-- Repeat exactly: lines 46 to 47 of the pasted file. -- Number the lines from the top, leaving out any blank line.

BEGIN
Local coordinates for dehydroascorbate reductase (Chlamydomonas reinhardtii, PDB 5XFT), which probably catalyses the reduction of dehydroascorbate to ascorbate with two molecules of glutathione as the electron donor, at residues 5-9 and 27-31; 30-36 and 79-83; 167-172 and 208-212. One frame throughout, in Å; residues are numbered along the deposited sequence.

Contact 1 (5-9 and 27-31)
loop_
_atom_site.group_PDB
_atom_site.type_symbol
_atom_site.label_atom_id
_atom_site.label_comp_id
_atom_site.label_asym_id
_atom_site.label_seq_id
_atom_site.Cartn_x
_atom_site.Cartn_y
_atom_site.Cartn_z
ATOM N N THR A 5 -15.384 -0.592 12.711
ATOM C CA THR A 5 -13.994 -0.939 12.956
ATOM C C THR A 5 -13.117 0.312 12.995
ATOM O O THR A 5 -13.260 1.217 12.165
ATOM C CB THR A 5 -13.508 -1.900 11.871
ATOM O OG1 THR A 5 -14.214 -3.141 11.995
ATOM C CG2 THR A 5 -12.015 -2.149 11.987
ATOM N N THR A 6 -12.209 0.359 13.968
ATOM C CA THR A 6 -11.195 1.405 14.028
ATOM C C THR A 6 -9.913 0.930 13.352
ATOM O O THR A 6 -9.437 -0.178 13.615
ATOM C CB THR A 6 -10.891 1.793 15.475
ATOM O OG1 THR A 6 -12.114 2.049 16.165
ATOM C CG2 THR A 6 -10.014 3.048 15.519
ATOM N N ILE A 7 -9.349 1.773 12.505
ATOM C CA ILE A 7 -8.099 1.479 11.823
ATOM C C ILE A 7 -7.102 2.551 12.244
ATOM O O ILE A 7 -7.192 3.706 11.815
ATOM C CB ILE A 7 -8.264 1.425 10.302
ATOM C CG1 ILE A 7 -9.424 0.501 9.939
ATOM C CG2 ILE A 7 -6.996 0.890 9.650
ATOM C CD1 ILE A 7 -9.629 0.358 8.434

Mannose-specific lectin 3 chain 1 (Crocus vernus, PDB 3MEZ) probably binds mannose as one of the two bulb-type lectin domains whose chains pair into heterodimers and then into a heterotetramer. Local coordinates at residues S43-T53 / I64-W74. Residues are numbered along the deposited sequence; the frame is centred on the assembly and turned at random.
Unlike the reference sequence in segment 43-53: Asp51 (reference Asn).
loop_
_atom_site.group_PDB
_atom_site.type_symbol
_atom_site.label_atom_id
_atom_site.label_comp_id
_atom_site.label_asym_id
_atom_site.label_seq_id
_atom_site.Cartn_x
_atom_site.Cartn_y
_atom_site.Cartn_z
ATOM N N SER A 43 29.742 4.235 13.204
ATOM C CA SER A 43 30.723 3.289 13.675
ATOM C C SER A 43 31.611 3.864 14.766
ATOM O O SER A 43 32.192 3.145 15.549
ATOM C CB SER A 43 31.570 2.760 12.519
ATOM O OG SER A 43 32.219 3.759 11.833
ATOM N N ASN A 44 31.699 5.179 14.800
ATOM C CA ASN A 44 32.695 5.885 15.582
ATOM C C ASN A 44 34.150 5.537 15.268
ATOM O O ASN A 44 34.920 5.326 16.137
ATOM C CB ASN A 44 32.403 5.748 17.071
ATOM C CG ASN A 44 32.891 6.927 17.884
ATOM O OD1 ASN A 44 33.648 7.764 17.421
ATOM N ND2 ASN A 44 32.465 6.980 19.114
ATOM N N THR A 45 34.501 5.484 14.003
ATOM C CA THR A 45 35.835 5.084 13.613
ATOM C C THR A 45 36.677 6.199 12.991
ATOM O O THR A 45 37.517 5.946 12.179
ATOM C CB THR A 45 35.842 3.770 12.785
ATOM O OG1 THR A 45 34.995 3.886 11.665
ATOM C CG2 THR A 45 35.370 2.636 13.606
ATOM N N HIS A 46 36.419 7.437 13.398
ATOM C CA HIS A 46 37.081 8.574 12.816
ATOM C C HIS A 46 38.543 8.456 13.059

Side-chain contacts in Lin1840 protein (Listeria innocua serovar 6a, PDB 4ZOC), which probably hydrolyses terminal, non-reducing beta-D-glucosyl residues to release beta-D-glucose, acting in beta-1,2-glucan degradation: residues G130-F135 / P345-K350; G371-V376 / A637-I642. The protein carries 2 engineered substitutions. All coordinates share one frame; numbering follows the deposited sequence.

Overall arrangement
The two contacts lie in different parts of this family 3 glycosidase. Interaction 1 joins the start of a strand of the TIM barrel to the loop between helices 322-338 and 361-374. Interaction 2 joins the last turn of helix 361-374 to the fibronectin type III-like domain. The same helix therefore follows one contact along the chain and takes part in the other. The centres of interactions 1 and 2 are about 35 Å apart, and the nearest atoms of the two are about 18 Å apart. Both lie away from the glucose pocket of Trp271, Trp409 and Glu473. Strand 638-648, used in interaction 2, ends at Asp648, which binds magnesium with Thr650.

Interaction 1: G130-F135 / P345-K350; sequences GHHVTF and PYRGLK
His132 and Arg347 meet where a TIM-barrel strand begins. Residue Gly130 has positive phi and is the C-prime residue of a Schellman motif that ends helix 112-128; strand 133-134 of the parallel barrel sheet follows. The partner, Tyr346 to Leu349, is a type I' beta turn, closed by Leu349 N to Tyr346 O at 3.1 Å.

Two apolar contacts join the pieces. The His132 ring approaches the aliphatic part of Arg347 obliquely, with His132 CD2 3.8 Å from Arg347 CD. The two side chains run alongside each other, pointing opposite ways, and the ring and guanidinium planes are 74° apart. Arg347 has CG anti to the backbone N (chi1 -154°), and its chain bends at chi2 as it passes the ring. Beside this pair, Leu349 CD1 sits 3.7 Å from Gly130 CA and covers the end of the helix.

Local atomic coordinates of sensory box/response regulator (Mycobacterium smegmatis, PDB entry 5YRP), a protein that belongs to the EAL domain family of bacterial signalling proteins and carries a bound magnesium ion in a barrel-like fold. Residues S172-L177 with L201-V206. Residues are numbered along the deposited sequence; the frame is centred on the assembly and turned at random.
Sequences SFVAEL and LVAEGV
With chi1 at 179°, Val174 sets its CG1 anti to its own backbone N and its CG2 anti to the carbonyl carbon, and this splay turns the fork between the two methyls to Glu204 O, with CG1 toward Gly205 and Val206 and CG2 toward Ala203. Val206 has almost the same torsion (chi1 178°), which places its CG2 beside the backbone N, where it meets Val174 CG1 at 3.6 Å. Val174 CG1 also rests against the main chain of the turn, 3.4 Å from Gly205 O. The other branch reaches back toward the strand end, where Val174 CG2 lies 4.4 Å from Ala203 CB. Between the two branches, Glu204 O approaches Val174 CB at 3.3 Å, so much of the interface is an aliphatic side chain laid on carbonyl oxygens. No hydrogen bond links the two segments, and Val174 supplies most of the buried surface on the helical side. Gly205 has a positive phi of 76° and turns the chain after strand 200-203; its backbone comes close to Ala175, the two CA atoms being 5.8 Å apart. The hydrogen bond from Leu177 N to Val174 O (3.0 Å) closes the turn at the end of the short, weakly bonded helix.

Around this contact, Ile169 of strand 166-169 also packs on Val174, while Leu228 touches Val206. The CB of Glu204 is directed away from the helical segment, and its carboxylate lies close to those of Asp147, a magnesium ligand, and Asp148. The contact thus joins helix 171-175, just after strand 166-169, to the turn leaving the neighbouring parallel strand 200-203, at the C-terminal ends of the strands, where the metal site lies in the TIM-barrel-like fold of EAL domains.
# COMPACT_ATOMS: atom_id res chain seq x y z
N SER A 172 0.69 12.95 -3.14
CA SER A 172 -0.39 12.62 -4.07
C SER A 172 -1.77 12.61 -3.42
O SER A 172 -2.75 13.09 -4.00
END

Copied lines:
_atom_site.Cartn_z
ATOM N N SER A 43 29.742 4.235 13.204